Cera must focus on safety not heritage
The current debate about the historic McLeans Mansion is not the first, nor will it be the last, when it comes to the challenge of preserving our city's history. But the question of who pays to save historic buildings is not one for Cera.
There are private funding avenues, and the Government supports a building restoration fund that matches private contributions dollar for dollar, up to a maximum of $10 million.
The Canterbury Earthquake Recovery Act is not heritage focused and was never intended to be. It is safety focused with an overarching mandate to push the recovery forward and ensure that everyone affected by the earthquakes has an opportunity to move on. And to suggest this process is cavalier does a disservice to all those in need of a level of support that the usual processes cannot offer.
After two years without being able to find the financial means to repair the building, the owners of McLeans Mansion are in a precarious position. They have been unable to find a financially viable solution despite extensive efforts. So should they cling on for two more years, hoping for an outcome? Four more years? Six more? At what point will the owners be allowed to accept no financial solution is forthcoming?
Regardless, Cera's involvement comes from the primary perspective of safety. Our engineers have not only reviewed the owner's detailed engineering evaluation, but have also inspected the building. Their resulting assessment found that the earthquake damage is to the extent that the building may fail in a less than moderate earthquake. It is by definition dangerous and the appropriate legislation, a Section 38 notice, has been applied.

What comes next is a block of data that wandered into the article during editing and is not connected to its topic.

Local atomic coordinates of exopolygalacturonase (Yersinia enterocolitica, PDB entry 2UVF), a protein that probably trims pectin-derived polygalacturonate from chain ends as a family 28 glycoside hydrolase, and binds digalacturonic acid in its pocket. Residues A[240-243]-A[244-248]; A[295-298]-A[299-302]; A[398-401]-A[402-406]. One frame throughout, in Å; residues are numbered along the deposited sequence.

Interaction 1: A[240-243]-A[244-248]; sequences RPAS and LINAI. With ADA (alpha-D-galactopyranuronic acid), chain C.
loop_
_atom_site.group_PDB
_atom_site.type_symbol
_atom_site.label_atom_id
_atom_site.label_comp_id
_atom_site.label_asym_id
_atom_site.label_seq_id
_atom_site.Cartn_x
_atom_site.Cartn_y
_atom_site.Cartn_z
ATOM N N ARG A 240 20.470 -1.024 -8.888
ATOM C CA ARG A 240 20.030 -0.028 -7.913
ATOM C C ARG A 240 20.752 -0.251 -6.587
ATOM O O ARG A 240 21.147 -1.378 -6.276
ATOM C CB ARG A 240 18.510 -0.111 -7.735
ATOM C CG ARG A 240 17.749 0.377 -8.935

This is a wooden building and there is a perception that this makes safer. But the risk of collapse remains at a level high enough for this to be considered dangerous. Any building collapsing on any person who may be working inside is not a risk we are willing to take.
Cera continues to work with the building owner who must now present a detailed plan outlining the demolition methodology.
But this does not mean demolition is imminent. Should the owner be able to sell, or request more time, we will wait.
I appreciate the heritage community want to save this important historic building, but with the owner financially unable to do so, that demand of retention surely falls to that community to meet.
If our community cannot assist each other in tangible terms, the very least we can do is accept that everyone needs a shot at recovery.